Best Practices: 7 Tips to Creating Your own Code of Conduct

Best Practices: 7 Tips to Creating Your own Code of Conduct

353 500 Maureen Ezekwugo

code of conduct, 5 Cs of social healthcare,

At last month’s ASAPS conference in New York, I was encouraged to see the number of doctors who are coming to understand how valuable social media can be in promoting their practice. Slowly but surely, more and more aesthetic professionals are realizing that engaging with consumers online is the future and that they can do so without fear as long as they develop a plan to ensure that they and their staff do so appropriately.

As we’ve discussed before, the key is to develop a Code of Conduct that governs social interactions before they take place. With a CoC in place, you can tap into the power of social media to manage your reputation, protect patient privacy and introduce yourself to millions of aesthetic consumers.

Unfortunately, there is no one-size-fits-all in the advice I can share on what a Code of Conduct should look like for each practice.  It has to be tailored to fit your brand and the persona you want to represent you and your practice online.  But to get you started, here are 7 best practices I’ve learned from the RealSelf 100:

  1. Be Authentic. Remember, social media is a conversation. Talk online as you would talk to real people and patients in professional situations. People are wary of the conversation that’s ‘too polished.’
  2. Be Relevant.  Keep the online conversations meaningful and relevant to the community.
  3. Be Social.  Encourage your staff and feel comfortable yourself with being social online. In social media, people want to connect with humans.  So have a little fun — it’s ok to blur the lines just a tad between personal and professional.  Grant Stevens, MD of Marina Del Rey, CA does a great job of this balancing act.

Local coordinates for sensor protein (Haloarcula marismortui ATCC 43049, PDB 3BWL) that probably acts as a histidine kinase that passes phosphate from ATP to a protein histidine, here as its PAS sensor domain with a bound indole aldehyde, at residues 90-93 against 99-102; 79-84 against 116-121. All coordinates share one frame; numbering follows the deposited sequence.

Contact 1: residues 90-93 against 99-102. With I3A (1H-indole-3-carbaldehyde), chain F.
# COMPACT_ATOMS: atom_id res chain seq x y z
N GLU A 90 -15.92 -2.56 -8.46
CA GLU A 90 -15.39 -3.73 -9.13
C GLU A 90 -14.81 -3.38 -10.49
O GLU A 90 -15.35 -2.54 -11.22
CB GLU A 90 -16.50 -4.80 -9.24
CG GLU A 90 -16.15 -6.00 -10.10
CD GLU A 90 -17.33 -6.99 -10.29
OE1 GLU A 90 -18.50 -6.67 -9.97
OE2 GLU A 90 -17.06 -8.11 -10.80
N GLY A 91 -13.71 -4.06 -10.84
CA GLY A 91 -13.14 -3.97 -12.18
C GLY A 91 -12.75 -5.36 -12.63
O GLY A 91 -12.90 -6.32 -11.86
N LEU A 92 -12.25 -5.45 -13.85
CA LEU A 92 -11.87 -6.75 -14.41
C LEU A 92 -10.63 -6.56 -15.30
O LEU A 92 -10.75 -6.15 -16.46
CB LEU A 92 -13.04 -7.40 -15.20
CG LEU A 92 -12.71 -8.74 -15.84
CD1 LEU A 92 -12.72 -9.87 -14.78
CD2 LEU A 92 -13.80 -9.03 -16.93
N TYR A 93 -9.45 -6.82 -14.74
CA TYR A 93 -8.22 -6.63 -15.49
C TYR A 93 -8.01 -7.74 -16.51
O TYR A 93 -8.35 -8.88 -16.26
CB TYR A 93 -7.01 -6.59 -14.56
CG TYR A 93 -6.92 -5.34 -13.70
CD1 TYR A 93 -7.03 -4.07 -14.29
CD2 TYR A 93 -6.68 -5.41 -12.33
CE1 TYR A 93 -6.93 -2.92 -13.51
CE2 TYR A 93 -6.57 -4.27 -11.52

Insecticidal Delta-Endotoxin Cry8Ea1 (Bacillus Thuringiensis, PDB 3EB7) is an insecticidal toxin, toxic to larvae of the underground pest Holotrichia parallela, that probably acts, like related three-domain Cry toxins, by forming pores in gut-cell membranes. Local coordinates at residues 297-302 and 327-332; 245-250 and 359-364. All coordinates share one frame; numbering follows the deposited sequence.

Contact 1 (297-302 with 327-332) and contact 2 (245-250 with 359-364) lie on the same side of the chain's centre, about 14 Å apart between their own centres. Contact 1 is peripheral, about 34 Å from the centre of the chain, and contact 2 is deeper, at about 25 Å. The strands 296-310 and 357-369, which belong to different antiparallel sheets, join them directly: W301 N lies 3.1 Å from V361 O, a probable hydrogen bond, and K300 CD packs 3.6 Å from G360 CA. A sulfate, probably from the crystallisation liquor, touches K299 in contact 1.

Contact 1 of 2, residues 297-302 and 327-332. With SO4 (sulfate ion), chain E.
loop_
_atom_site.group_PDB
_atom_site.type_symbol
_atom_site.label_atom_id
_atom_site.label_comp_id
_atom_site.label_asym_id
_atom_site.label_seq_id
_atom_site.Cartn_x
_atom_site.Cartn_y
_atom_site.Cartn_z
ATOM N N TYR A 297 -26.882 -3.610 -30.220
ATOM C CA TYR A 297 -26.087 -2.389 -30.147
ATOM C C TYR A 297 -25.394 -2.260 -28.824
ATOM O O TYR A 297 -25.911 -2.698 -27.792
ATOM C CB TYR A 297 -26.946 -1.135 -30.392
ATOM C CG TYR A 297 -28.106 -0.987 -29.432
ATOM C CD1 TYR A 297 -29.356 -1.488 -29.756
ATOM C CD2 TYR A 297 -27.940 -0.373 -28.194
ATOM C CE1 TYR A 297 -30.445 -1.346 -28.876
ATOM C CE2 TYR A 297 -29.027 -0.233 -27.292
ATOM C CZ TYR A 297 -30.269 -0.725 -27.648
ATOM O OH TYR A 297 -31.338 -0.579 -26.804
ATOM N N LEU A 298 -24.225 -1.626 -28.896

4. Be Responsive.  Internet consumers want info free and fast!  And when they don’t get it, they move on to find it somewhere else.  So discuss with your team expectations for response time to relevant comments, questions and patient inquiries.  Remember, time is of the essence on the web.
  5. Be Respectful.  You won’t always like what people post on your social pages, but you know as well as I do that people are watching how you respond to feedback.  Discuss with your team the manner in which you wish your practice to be represented when disagreements occur. Everyone needs to be professional, courteous and RESPECTFUL, even when they disagree with what’s being said.  Respond, don’t react!
  6. Be Transparent.  And don’t sanitize your pages.  It’s ok to have comments you disagree with on your social media pages.  People do not trust overly sanitized pages where everything is positive.  Welcome all types of conversation – supportive, critical or otherwise.
  7. Be Legal.  Don’t break any laws!  All privacy laws followed within the walls of your practice are applicable online.  (Hint: HIPAA)

Above all, remember that social media is organic.  Your CoC doesn’t have to be perfect from the get-go.  As you discover what does and doesn’t work, continue to tweak and iterate on your own best practices to ensure alignment with your values and your practice.  In the meantime, click here to download a customizable template as a starting point for your own Code of Conduct.

Maureen Ezekwugo

As Chief Customer Officer for RealSelf, Maureen Ezekwugo works to enhance the quality of doctors’ experience with RealSelf’s community of aesthetic consumers.

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